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Bank of Baroda v/s Precision Forgings and Others

    R.A. 275 of 2003

    Decided On, 03 November 2004

    At, Debt Recovery Appellate Tribunal At Allahabad

    By, P. K. DEB (CHAIRPERSON)

    G.C. Malhotra



Judgment Text


The Judgment was delivered by : HON'BLE JUSTICE P. K. DEB (CHAIRPERSON)

1. This appeal has been preferred against the judgment and Order dated 8th January, 2003 passed by the then Presiding Officer of the Debts Recovery Tribunal, Allahabad in T.A. No. 125/2000 whereby and where under the Original Application/Suit filed by the appellant-plaintiff/applicant for recovery of debts from the respondent-defendant has been dismissed, although the original application was running ex-pate.

2. The brief facts of the case are as follows :

The appellant as plaintiff filed Original Suit No. 313 of 1989 in the Court of Civil Judge at Allahabad arraying the respondents as defendant Nos. 1 to 4 for realization of Rs. 25, 63, 678.09 together with interest pendente lite and future also thereon @ 16.5% per annum till the recovery of the full and final amount. As per the appellant-Bank further relief has been claimed for recovery of the amount on the sale of the hypothecated property, details of which have been provided in the Schedule attached with the application/plaint together with cost of the suit/application. While the suit was pending before the Civil Judge Allahabad, Tribunal was constituted under Section 3 of the at Jabalpur which had the jurisdiction of the State of U.P. also, the suit was transferred to DRT, Jabalpur and when a separate DRT was established for the State of U.P. at Allahabad, the same was transferred to the DRT, Allahabad. As per the case of the appellant-Bank, defendant No. 1 (respondent No. 1) was carrying business of manufacturing Gas Cylinder Valves at Allahabad and defendant No. 2/respondent No. 2 was the sole proprietor of that business. He approached the Bank for financial assistance and Rs. 90, 000/- was sanctioned towards Cash Credit Limit on 4th May, 1976 @ 6% over Reserve Bank of India rate subject to minimum of interest 15% per annum with quarterly rest. In the Bank loan defendant Nos. 3 & 4 joined as Guarantors for the loan advanced. The Original defendant No. 4 T.P.L. Sinha died and his wife was included. On further request of the defendant No. 2 Cash Credit (Hypothecation) Limit of Rs. 30, 000/- was granted. Various loan documents have been executed as per the banking regulations on condition of repayment with interest @ 6% over & above RBI rate. Further facilities towards the loan amount had been granted time to time by the Bank, details of which had been mentioned in the plaint and also in paragraphs 6, 7, 8 to 12 of the impugned judgment and for brevity the details of which have not been reiterated in the present judgment. The defendants had acknowledged the debts time to time by executing different acknowledgement documents but when the defendant failed to repay the bulk of loan amount, the appellants had no other alternative but to file the suit as mentioned above claiming the debt amount with interest pendente lite and future. In the suit which continued for a long time before the Civil Judge, the defendants tried to evade repayment and dilatory tactics have been taken and after a long delay some written statements were filed which were accepted on a pre-condition of payment of cost, but in the Civil Court alsb it appears that the defendants were not vigilant on day to day proceedings of the suit.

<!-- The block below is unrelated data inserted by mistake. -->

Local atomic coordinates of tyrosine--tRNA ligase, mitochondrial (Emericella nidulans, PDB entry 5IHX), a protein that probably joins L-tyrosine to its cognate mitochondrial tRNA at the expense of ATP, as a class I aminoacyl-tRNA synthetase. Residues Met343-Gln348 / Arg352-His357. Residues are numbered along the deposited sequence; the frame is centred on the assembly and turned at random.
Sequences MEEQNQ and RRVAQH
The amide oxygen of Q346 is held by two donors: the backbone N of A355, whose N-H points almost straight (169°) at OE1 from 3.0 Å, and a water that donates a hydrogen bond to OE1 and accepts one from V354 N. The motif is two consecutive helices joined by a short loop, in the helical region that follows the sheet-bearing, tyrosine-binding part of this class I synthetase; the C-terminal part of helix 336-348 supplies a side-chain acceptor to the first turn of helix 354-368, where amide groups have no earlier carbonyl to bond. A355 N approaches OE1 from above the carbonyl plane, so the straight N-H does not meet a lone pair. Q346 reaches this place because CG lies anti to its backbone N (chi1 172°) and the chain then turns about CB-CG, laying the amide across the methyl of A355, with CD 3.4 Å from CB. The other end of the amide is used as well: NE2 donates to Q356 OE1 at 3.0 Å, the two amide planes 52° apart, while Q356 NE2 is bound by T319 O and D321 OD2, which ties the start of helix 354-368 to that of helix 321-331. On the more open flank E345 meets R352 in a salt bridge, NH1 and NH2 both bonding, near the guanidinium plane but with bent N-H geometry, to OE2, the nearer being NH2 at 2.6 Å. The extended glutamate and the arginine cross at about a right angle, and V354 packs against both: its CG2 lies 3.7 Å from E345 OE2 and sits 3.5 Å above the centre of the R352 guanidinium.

3. After the suit was transferred to DRT, Allahabad, notices were sent to the defendants by registered post but as they were evading summons, lastly publication was made in the local Newspaper but then also defendants did not appear and the suit proceeded ex-parte on an order passed by the learned Presiding Officer, DRT, Allahabad. Two officials of the Bank namely Shri Nandan Srivastava, Manager, Main Branch, Allahabad and Ashutosh Lal, Manager, Bank of Baroda had filed affidavits supporting the claims and also exhibited documents of loan executed by the defendants-respondents in favour of the Bank time to time. As the suit was running ex-parte, on the basis of the documents filed and the evidence adduced through affidavit, learned Presiding Officer went on passing the ex-parte judgment. Accordingly, the impugned judgment was passed dismissing the claims of the appellant-Bank, hence the present appeal.

4. In the appellate Tribunal also, defendants evaded notices and as such appeal-notices were published in the Newspaper and the service was construed by the Tribunal to be satisfactory and then after calling for the records from the DRT, Allahabad, the appeal was heard ex-parte.